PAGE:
Something that is obvious is easily seen or recognized. Something that is conspicuous is so glaringly apparent, it is hard to ignore. This term skews negative in usage, describing things that attract attention for the wrong reasons. A conspicuous absence of information, for instance, is a lack or deficiency of material that was needed or expected. Conspicuous consumption is the public enjoyment of possessions that are known to be costly so that one’s ability to pay for such things is flaunted.
Today’s the day! That is, it’s the perfect day for clarifying the difference between choose and elect! To choose something is to select it from a number of possibilities. This is a very common and general verb that is unlikely to call to mind any specific situation or action. The verb elect, on the other hand, suggests the formal action of voting someone into office. Elect does have more general senses referring to picking something out (a first-year college student might elect one class over another to satisfy a requirement), but as a member of the civically inclined word family including electoral and election, the primary meaning elect calls to mind relates to governmental processes.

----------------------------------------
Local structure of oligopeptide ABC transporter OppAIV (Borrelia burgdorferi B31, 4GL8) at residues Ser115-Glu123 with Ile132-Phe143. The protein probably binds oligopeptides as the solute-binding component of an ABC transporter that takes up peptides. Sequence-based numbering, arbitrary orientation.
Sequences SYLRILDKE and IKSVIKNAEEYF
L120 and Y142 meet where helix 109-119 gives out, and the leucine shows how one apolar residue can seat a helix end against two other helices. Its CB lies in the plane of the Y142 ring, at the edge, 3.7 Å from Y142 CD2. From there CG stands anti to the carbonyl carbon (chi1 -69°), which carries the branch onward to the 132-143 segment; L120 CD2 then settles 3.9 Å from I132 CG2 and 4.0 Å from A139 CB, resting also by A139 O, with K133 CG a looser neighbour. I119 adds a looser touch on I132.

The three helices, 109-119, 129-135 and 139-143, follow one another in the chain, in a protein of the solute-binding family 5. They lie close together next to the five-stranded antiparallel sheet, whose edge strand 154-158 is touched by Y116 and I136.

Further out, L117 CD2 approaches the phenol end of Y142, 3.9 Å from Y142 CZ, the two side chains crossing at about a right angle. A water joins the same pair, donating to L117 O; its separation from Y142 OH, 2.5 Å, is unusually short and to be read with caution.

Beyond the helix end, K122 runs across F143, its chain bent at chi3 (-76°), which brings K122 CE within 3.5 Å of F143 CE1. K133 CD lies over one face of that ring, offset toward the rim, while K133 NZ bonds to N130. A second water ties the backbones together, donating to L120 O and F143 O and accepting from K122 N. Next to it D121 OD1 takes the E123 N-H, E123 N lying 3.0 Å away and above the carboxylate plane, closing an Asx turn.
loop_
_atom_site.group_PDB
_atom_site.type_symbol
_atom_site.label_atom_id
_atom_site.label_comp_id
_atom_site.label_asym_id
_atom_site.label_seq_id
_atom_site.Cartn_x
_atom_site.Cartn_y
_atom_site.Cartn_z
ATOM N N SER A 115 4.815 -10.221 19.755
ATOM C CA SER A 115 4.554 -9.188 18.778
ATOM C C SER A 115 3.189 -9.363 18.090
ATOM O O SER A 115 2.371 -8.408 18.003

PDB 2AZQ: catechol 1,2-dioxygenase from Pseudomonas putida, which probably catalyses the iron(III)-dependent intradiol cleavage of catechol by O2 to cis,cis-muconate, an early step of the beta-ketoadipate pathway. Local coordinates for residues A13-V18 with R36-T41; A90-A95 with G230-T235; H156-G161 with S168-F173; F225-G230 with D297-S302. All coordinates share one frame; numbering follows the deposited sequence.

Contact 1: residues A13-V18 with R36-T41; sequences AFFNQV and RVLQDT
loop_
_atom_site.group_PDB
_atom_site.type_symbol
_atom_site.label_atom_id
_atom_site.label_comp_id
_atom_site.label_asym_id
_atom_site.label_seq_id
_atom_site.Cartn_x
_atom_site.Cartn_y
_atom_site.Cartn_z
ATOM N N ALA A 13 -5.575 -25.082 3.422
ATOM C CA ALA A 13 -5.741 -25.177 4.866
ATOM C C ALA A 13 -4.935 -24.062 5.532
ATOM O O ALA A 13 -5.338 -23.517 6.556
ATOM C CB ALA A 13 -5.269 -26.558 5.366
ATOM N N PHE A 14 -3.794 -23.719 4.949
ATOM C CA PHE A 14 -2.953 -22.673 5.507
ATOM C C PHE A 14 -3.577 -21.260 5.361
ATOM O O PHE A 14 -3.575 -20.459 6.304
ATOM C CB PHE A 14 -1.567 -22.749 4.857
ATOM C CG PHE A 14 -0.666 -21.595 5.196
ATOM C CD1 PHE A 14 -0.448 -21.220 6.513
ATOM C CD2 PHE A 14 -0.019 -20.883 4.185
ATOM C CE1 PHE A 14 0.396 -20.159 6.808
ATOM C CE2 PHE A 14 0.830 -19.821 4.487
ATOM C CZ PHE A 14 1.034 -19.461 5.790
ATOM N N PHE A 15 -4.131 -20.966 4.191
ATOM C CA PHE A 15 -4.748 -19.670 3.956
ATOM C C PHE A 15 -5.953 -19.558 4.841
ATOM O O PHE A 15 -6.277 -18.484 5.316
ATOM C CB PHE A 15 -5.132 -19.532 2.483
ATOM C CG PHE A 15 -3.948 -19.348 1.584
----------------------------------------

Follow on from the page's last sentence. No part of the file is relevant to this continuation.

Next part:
We won’t leave you guessing about today’s word: the verb conjecture means “to conclude or suppose from grounds or evidence insufficient to ensure reliability.” If you guess what’s going to happen, you may be risking an opinion on something about which you know nothing or very little. If you conjecture an outcome, you are drawing conclusions based on available information, with the understanding that the information is partial. While neither of these terms deals in certainty, the latter suggests a more reasoned approach to determining what's probable.